New Zealand schools benefit from AFS Educator Exchange Programme

Recently, two teachers from Delhi, India, Miti Dhingra and Namrata Markan, visited New Zealand to experience Kiwi hospitality and life in New Zealand schools thanks to an AFS educator exchange programme. Adventurous and outgoing, Miti and Namrata used the opportunities of their three week trip to the absolute full, and will take the lessons they have learned back to India to inspire their pupils and fellow teachers. The pair visited schools and cultural attractions in Wellington, Nelson and Blenheim as they learned what it was to be a New Zealander. Their jam-packed schedule included visits to Te Papa Tongarewa in Wellington, forays into extreme sports and days spent in New Zealand classrooms, connecting with students and teachers. Miti and Namrata, now home in Delhi, will cherish their time in New Zealand for a lifetime and take the lessons they have learned in New Zealand back to benefit their Indian students.

The teachers were very impressed by New Zealand’s ‘melting pot’ culture, and believe that Kiwi kids are at an advantage due to their exposure to a rainbow of cultures, languages and customs.

“It is a small country in the corner of the world, but it is the most cosmopolitan,” says Namrata. She believed that her students in New Delhi could learn from Kiwi kids’ culturally-aware outlook, and was eager to pass her experiences on to her students.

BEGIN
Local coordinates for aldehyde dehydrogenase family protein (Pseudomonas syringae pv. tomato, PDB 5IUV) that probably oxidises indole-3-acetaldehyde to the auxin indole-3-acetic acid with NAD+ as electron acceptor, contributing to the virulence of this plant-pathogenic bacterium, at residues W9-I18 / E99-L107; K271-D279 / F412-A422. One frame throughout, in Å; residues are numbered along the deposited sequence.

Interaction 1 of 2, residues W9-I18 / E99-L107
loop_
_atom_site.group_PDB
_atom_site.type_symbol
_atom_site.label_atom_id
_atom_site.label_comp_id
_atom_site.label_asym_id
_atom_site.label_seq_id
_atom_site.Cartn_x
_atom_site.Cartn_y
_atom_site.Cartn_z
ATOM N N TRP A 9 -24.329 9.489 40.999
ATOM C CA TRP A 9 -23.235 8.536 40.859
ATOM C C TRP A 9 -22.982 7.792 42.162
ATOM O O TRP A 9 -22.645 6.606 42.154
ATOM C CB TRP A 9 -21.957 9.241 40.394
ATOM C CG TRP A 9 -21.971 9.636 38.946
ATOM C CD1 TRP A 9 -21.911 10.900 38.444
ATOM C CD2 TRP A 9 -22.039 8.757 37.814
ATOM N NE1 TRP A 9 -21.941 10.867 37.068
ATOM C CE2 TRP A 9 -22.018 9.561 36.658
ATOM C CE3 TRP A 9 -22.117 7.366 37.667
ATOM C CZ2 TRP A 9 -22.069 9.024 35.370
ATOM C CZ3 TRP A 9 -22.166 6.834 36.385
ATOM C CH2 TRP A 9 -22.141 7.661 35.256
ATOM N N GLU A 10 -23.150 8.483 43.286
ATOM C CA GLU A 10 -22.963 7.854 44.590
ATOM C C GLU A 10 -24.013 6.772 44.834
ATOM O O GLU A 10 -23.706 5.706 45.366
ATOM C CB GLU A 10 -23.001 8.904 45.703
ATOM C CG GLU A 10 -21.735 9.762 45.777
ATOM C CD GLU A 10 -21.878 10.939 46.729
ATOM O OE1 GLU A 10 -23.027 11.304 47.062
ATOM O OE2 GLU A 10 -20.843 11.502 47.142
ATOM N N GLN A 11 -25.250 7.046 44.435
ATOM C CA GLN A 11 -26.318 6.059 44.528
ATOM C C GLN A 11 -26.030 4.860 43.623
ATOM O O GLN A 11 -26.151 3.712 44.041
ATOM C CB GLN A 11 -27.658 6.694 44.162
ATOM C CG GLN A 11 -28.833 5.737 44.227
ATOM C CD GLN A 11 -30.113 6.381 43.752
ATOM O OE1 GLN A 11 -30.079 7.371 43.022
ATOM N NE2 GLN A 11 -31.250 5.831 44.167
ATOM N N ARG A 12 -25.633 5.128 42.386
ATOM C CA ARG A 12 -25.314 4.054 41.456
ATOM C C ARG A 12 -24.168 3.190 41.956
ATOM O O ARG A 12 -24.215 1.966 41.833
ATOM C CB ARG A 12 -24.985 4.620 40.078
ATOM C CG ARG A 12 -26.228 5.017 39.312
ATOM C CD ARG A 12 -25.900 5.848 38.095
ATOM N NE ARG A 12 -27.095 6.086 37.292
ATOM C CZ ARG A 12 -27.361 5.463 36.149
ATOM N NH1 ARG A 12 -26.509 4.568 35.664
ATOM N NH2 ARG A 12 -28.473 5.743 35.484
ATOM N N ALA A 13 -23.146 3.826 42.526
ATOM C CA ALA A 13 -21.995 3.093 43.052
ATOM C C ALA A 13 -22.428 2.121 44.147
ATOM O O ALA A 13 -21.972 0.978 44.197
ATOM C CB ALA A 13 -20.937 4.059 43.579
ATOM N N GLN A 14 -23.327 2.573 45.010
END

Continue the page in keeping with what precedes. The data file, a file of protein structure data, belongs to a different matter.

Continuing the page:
Miti and Namrata were particularly useful in one classroom, where the students were studying India for their NCEA exams. Taking over from textbooks for the day, the visitors were able to impart first-hand knowledge of India and its culture which will no doubt aid those students in their exams. It is personal touches and unique sources of knowledge and learning like this that make educator exchanges so valuable to all those involved. Miti and Namrata are so grateful for the opportunity to connect with Kiwi students and teachers on such a personal level, as insiders rather than tourists. They now have a fantastic understanding of the dynamics of New Zealand’s education system and the relationship between student and teacher, which they say is very different in India due to the size of their classrooms.